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ISSUE 120 VOL 12 PUBLISHED 2/23/2007

The ‘West Wing’ Is Not Real, Really

By Executive Editors
Executive Editor

Friday, February 23, 2007

I’ve been on a rather intense West Wing kick over the last three weeks. So intense, in fact, that I find myself, late at night, awake in bed thinking about the State of the Union speech President Jed Bartlett just gave and how it nearly brought me to tears. No joke, I am that emotionally invested – or unstable.

While watching CNN, I shake my head in disbelief as I sit powerless as the United States acts out in ways that many disapprove of. I compare the current state of affairs to the imaginary one created by “The West Wing” and I begin wishing that the situations were reversed.

This investment in an alternate political reality reflects on a few problems that I have not been able to face until now: I never got over the most recent presidential election or even the election four years prior, and, as a result, I have grown apathetic in regards to our country’s political status and its overall political future.

It is a sad moment when a person changes the channel when something “political” comes on the screen or on the radio, or turns the page and ignores a piece discussing current foreign policy or political candidates in the newspaper. Saddest of all, I often see eyes glazing over once the topic of the conflict in Iraq arises in conversation. However, I don’t think this is entirely our fault.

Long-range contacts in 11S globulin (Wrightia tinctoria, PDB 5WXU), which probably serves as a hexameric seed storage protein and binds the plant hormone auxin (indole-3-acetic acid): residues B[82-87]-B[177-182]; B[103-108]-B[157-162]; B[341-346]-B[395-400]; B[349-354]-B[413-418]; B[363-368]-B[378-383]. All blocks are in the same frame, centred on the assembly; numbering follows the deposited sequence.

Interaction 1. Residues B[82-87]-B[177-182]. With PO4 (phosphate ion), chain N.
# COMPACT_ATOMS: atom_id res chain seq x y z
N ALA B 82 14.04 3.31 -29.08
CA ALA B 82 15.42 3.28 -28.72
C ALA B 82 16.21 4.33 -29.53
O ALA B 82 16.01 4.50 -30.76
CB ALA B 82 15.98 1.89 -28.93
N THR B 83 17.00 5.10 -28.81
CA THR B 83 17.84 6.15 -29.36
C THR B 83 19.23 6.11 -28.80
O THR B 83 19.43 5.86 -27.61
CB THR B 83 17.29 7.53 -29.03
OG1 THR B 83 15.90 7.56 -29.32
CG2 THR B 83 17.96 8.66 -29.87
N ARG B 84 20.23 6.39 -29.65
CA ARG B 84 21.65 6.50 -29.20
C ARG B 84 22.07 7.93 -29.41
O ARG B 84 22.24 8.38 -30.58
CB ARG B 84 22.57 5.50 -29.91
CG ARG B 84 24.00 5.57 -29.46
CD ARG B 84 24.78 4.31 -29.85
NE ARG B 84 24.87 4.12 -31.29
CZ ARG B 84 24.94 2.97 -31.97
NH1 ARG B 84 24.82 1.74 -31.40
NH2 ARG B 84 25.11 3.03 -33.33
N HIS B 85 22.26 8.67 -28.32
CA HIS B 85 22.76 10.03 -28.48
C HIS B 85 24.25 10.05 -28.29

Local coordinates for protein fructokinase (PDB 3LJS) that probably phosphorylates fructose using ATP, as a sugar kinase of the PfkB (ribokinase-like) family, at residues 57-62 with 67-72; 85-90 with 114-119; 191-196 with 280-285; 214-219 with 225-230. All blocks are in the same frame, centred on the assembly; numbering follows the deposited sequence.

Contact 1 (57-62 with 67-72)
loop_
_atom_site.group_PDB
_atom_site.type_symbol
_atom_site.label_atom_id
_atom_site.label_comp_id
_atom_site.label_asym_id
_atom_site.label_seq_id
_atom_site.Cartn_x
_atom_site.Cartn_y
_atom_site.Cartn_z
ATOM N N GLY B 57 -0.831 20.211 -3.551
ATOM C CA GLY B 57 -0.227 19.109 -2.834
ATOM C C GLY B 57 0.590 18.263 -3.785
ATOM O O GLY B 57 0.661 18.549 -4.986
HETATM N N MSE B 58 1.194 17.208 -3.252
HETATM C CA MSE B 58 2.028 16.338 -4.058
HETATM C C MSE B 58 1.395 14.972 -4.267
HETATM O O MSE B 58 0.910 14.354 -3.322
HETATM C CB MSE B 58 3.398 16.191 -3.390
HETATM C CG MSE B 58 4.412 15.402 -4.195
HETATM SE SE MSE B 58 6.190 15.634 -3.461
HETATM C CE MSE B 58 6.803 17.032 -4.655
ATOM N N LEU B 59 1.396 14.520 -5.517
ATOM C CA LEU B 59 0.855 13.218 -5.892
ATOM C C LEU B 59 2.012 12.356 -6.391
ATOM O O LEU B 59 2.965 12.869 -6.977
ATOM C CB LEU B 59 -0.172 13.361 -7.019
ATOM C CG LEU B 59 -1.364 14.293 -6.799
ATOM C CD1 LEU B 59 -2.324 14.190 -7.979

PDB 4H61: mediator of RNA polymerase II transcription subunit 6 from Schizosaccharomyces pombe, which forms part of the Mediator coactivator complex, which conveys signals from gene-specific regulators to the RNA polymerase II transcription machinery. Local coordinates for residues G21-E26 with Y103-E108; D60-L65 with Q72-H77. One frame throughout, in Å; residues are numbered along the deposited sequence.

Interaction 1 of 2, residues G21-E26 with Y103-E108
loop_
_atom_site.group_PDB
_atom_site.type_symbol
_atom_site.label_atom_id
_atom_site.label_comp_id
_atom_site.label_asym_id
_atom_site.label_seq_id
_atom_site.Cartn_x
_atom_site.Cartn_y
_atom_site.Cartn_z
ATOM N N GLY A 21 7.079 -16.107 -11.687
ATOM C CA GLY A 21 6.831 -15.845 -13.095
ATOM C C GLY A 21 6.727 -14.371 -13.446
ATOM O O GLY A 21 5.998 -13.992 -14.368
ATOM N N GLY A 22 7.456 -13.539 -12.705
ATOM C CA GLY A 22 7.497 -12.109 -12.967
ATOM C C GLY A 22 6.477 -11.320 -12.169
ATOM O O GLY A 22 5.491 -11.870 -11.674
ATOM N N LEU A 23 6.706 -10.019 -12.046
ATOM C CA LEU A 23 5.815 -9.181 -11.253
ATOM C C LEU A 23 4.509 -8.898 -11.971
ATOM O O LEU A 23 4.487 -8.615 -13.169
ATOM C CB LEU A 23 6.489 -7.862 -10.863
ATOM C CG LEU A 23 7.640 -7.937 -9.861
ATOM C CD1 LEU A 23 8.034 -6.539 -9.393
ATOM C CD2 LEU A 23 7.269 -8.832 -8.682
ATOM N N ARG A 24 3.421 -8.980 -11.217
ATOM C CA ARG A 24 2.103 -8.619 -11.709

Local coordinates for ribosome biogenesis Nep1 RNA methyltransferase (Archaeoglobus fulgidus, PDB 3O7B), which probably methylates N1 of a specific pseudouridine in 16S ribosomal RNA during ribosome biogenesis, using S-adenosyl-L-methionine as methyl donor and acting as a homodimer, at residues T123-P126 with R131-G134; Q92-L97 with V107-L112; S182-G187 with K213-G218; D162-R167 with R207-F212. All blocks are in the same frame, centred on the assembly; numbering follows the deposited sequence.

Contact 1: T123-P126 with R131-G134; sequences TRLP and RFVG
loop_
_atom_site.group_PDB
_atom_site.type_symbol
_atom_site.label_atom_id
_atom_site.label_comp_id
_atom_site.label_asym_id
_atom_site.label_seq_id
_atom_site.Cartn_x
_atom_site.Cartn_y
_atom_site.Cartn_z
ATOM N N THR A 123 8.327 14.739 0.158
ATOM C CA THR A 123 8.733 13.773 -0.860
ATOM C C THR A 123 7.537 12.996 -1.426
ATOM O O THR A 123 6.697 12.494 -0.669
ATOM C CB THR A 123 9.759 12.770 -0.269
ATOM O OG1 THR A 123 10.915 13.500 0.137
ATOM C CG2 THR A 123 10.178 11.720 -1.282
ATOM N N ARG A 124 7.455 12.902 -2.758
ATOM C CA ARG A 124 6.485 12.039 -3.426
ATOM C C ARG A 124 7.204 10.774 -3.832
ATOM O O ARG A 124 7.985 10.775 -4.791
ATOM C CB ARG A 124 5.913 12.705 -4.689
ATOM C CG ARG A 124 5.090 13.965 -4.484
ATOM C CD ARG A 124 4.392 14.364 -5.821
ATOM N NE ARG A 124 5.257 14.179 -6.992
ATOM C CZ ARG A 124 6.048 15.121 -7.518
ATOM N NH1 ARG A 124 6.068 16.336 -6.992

We’re all experiencing the same disillusionment with the politics of our country. The candidates we have the option of voting for are, frankly, never that great and none of us completely agree with the candidate we’re voting for. As a child, I grew up thinking that the President was the most qualified and amazing person in the universe. But it turns out he’s just another guy. I think that is where the true problem lies: our government doesn’t live up to the expectations that we are taught to expect when we are younger. And now, many of us make the conscious effort to tune out any sort of political discussion, because we no longer care or believe in the system.

This realization has moved me to dig into the current political campaigns and actually learn about each of the front running candidates whom I affectionately call “the Big Four”: Rudy Guilianni, John McCain, Barrack Obama and Hilary Clinton. I encourage you do the same, because it is always wise to be informed in this ever changing political climate – even if the elections are in a year.

To learn more about each major candidate and for opportunities to get involved, visit the corresponding sites:

Rudy Giulianni:

John McCain:

Hillary Clinton:

Barack Obama:

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